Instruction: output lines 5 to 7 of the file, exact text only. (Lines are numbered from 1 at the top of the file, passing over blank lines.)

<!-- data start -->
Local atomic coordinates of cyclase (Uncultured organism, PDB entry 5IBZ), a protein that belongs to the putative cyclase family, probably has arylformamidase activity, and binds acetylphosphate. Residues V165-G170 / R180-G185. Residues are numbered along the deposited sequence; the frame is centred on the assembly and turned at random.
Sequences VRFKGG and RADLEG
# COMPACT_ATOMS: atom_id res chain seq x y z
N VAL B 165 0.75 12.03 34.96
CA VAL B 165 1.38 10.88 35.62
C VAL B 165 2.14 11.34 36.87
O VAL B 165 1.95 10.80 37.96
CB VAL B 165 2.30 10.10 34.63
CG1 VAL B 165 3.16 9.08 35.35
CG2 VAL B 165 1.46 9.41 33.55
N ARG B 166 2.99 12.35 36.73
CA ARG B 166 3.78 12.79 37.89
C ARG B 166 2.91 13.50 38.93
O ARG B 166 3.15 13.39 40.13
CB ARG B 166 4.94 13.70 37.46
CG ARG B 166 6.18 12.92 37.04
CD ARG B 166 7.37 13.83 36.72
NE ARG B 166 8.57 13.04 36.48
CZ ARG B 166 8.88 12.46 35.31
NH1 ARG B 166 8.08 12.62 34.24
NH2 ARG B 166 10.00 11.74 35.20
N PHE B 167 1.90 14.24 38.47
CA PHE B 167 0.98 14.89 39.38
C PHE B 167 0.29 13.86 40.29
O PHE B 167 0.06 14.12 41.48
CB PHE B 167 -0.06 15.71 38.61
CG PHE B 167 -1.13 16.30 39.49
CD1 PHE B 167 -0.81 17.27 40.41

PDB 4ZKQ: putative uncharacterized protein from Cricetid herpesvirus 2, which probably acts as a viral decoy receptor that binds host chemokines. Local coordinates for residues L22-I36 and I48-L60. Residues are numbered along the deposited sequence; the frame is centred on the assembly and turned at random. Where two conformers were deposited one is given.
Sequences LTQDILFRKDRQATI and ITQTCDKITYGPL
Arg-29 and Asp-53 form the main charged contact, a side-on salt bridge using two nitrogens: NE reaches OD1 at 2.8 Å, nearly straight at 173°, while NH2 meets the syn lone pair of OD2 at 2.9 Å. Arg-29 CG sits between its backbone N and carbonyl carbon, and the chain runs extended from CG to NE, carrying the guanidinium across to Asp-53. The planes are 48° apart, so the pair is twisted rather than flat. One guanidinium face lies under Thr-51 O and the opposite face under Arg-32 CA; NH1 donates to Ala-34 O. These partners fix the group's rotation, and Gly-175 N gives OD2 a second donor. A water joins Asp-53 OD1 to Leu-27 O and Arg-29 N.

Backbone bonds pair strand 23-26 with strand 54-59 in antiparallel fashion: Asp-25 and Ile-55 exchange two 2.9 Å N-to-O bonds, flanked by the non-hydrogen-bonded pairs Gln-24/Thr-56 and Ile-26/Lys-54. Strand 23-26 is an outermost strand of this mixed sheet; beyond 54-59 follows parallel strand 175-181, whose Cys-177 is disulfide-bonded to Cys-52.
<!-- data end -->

CA VAL B 165 1.38 10.88 35.62
C VAL B 165 2.14 11.34 36.87
O VAL B 165 1.95 10.80 37.96